Sales of Happy Meals and other children’s meals that come with a toy inside the box have declined six percent over the past five years. So has all the information about childhood obesity finally sunk in with parents?

Maybe, maybe not.

A lot of attention has been paid in recent years to the sometimes insidious marketing techniques used by fast food restaurants to engender brand loyalty in even the youngest of consumers.

States like California have filed lawsuits to stop McDonald’s from including toys in kids’ meals, and some childhood obesity experts have even compared Ronald McDonald to Joe Camel, the cartoon character allegedly created to make smoking look cool.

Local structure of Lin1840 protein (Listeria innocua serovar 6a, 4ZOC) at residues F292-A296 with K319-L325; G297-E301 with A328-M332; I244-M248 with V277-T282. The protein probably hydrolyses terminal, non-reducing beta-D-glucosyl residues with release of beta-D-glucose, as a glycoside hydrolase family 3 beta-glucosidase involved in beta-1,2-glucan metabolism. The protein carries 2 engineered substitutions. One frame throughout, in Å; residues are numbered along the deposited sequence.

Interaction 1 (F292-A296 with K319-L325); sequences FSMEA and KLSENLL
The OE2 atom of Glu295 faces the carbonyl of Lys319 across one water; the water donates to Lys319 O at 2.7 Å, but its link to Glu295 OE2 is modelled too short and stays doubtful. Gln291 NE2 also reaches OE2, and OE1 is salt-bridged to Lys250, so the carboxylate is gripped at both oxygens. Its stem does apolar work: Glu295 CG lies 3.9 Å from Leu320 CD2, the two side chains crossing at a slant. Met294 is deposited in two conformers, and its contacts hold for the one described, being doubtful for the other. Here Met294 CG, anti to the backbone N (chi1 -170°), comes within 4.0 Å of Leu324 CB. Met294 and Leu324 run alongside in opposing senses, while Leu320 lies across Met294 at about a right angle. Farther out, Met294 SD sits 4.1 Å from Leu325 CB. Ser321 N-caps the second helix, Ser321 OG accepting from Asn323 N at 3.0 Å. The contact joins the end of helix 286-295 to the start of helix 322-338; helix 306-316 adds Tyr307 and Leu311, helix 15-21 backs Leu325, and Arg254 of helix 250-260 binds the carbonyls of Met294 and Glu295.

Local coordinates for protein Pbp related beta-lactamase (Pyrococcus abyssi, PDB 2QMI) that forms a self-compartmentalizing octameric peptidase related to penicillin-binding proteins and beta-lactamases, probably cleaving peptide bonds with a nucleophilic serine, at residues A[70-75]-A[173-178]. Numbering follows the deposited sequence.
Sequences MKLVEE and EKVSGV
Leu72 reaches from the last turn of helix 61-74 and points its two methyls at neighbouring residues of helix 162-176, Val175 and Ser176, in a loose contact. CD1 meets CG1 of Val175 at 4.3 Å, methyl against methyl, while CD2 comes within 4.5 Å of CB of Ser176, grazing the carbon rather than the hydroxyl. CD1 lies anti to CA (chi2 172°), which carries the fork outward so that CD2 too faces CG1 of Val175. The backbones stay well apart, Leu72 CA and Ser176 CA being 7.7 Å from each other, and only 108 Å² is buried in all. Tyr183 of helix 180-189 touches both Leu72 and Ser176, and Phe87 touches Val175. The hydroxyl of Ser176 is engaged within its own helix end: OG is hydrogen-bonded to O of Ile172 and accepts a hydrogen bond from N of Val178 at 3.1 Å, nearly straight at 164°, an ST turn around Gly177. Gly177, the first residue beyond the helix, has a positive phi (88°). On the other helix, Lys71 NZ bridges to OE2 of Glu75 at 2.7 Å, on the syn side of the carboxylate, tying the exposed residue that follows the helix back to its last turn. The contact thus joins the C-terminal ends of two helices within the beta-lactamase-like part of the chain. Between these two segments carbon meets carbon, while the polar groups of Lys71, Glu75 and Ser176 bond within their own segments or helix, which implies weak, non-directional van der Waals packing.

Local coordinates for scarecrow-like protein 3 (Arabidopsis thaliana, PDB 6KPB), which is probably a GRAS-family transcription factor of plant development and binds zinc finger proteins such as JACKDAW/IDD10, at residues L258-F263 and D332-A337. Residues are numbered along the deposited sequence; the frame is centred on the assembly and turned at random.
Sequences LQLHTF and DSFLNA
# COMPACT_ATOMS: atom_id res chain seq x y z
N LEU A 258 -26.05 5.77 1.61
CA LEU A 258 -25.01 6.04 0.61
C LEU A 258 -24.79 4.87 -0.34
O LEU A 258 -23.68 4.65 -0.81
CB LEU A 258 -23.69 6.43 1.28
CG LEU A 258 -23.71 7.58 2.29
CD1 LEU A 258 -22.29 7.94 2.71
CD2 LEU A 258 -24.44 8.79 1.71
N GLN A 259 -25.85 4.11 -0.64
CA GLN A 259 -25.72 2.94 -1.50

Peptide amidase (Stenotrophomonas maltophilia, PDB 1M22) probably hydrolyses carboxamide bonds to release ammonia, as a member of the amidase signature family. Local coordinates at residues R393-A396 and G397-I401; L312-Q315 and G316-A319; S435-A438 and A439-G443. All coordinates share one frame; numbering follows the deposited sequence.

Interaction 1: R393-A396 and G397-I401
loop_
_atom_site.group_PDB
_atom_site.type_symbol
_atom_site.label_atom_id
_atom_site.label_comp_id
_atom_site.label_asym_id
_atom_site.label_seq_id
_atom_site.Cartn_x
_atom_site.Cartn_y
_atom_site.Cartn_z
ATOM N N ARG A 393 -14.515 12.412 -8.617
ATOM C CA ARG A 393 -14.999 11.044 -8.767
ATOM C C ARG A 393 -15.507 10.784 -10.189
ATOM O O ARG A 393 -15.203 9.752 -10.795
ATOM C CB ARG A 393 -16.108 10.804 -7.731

But while the sales of children’s meals have dropped steadily since 2007, analysts note that there’s no data indicating kids are actually eating less fast food — only that parents aren’t ordering things specially designed for little ones. Many believe they’ve instead switched to getting items off the dollar menu instead to save money.

And restaurant analyst Bonnie Riggs said some children just don’t want the meals that are the equivalent of sitting at a kids’ table during holiday dinners. “They’ve become more sophisticated in their palettes,” she added. “They’re looking for smaller versions of some of the things mom and dad order.”